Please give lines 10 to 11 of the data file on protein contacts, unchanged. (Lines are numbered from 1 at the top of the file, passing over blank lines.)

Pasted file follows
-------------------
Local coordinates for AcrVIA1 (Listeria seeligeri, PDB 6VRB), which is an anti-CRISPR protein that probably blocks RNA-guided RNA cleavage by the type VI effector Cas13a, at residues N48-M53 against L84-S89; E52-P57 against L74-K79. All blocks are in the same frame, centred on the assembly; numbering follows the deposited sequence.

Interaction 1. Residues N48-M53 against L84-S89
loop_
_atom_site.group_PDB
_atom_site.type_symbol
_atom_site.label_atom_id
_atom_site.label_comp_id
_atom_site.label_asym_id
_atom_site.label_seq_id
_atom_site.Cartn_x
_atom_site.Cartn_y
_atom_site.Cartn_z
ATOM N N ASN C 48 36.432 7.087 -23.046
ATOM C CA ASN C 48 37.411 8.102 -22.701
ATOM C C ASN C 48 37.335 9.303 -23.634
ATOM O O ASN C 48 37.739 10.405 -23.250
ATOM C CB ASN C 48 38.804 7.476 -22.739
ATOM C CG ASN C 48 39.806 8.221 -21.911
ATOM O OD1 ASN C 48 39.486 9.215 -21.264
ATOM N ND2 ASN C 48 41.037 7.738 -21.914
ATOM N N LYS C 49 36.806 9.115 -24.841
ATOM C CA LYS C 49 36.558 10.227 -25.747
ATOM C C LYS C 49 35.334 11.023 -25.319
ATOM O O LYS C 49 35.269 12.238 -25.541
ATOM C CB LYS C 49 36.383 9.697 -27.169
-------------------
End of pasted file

_atom_site.Cartn_x
_atom_site.Cartn_y